Stoney Surgery Snippets
Last time I wrote snippets it was on the back of a pleasant summer with a hope for a mild winter. These hopes seem to have been realised unless there is a sting in the tale to come....
The milder weather means the hay fever season may well start earlier than normal this year as plants/trees return to bloom. Current evidence suggests that those who start their usual preventer medications before their hay fever symptoms begin,tend to achieve better control of their symptoms over the season. It is never too early to start thinking about ordering your usual repeats if you are unfortunate enough to suffer with this common and inconvenient ailment
As ever, nothing stands still in the surgery. There has been a lot of positive news for our medical staff. Dr Kirsty Moreland got married in February to Alasdair and she has changed to her married name at work and is now Dr Ross. Both Dr Amy Pickles, our locum and Dr Gillian MacLeod, one of our trainees, have had babies since the last snippets and both have left for pastures new. Dr Gillian MacLeod will be returning to us to complete her GP training in a year or so. Dr Lynn McGurran is also now off on maternity leave, joining Dr Fiona MacLeod who had her baby last November. This means there will are some new faces in the surgery. Some will already have met Dr Aileen Connelly who joined us from Portlethen as a locum in February and also Dr Bharati Chirangi who joined us in March as a locum from Banchory Medical Practice.
PLT (protected learning time)
We recently received our training dates for the year from the Health Board. These are Wednesday afternoons where the surgery is closed but emergency cover is still provided through NHS 24 and GMeds. In common with most organisations these are essential days for staff training. The dates for the coming year are 14.5.14, 25.6.14, 10.9.14, 12.11.14 and 11.2.15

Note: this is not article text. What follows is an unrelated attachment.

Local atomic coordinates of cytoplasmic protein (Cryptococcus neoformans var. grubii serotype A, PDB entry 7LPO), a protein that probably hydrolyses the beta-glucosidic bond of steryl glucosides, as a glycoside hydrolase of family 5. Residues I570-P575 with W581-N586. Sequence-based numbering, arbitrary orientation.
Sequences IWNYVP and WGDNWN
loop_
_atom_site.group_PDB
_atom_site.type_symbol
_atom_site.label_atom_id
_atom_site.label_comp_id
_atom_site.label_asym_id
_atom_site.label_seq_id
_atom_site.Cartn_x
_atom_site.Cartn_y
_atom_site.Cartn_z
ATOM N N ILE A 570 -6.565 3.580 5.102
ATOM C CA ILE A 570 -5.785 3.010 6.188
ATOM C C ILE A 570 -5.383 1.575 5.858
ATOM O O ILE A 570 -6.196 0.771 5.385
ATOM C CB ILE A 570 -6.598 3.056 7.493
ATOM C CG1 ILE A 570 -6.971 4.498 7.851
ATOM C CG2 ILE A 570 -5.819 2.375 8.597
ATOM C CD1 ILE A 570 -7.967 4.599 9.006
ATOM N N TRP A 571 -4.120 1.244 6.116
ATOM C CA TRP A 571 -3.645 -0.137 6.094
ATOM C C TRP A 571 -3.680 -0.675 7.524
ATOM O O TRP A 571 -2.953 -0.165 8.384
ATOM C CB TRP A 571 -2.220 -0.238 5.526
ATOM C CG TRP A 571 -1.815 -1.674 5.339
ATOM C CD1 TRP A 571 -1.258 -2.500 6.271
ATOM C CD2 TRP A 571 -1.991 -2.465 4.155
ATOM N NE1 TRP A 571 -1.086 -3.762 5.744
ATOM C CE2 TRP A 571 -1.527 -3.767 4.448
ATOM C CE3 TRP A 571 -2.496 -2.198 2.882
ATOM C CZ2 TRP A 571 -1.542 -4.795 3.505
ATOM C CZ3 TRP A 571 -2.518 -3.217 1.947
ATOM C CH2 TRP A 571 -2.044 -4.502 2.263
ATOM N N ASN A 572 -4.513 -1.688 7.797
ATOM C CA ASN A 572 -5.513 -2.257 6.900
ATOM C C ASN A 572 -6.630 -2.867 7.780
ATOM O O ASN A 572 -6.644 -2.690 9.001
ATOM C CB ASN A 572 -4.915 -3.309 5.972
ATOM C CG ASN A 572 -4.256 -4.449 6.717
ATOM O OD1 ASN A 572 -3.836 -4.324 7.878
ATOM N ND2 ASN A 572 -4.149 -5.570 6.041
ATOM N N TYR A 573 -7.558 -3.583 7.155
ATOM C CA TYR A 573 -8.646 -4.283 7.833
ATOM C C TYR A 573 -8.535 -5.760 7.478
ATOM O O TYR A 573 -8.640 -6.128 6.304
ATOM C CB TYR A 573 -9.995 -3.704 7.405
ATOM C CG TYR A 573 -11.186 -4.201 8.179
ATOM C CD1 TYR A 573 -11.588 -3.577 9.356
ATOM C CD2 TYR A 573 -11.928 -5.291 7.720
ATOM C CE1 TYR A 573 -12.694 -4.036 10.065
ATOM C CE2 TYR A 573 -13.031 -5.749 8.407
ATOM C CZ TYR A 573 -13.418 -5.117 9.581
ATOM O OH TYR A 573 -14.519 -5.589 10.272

Visit and surgery appointment requests.
Non-emergency home visits are typically performed by the doctor that knows you best over lunchtime. As such, any requests for home visit are best made before 11am and certainly before noon so they can be distributed to the most suitable doctor. Requests made for non-emergency home visits in the afternoon are unlikely to be met that day as the doctor will usually be in surgery. We are happy to visit any patients that are genuinely house bound, the flip side of that is that people that get out to other appointments such as the hairdresser and the supermarket we would ask to come in to see us. This is simply an economy of time – typically we can see three patients in the surgery in the time it takes us to do a home visit- more than that if you live towards the periphery of our practice area.
There is a new initiative that has been recently highlighted to us called THInC (Transport to healthcare Information Centre) that offers guidance on suitable transport options for patients to get to and from hospital/GP appointments when they have no means of personal transport. While they can not book transport they provide details on suitable bus/train times including contact numbers and other services such as local dial-a bus and voluntary car schemes. Their number is 01343 567839 it is charged at a local rate and advice is available Monday to Friday 9am to 4pm.
In a similar way there is a trend towards people looking for on the day surgery appointments deep into the afternoon. This is entirely appropriate if the symptoms are new and urgent and in that scenario this need would be dealt with by our duty doctor.
However we are getting an increasing number of calls where people have had non-urgent symptoms for several weeks and phone us once they are finished work for the day to see if they can pop in for an appointment – you would be surprised how often we get such a call a few minutes before 6pm. This is just likely to lead to disappointment so in that scenario we would encourage you to phone as close to 8.30am as you can.
There are a number of opportunities locally for those wishing to start or return to a rewarding career in caring. This is a vital and important role in the community, allowing people to be looked after for longer in their own homes rather than having to be admitted to nursing homes or even hospitals. It also allows people to regain their independence and return to their community quicker after a hospital admission as they may just need a bit of extra help for a few days or weeks as they recuperate. For more information contact Elaine Walters Home Care Manager (South) telephone 013398 87096 With an ever-increasing elderly population forecasted this will become a more and more essential and valued role in our community in the years to come.
To be continued next week.